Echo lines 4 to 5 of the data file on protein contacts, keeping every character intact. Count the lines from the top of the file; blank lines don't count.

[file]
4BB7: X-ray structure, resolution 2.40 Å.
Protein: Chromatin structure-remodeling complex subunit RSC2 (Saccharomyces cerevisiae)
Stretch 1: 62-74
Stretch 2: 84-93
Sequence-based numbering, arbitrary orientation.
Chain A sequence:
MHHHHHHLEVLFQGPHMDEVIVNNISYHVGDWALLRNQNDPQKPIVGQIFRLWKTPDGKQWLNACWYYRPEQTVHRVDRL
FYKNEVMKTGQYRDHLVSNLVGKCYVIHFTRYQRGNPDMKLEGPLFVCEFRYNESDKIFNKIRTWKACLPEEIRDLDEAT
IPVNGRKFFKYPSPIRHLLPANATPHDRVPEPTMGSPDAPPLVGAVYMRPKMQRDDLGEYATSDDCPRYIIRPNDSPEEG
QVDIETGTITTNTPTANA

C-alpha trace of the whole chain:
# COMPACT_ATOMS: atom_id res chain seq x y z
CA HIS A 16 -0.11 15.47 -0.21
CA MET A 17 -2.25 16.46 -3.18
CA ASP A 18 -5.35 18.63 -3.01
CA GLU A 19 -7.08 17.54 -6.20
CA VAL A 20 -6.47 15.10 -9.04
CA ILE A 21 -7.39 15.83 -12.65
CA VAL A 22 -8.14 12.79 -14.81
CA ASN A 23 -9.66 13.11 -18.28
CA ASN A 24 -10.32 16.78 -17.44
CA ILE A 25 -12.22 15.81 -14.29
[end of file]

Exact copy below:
Stretch 2: 84-93
Sequence-based numbering, arbitrary orientation.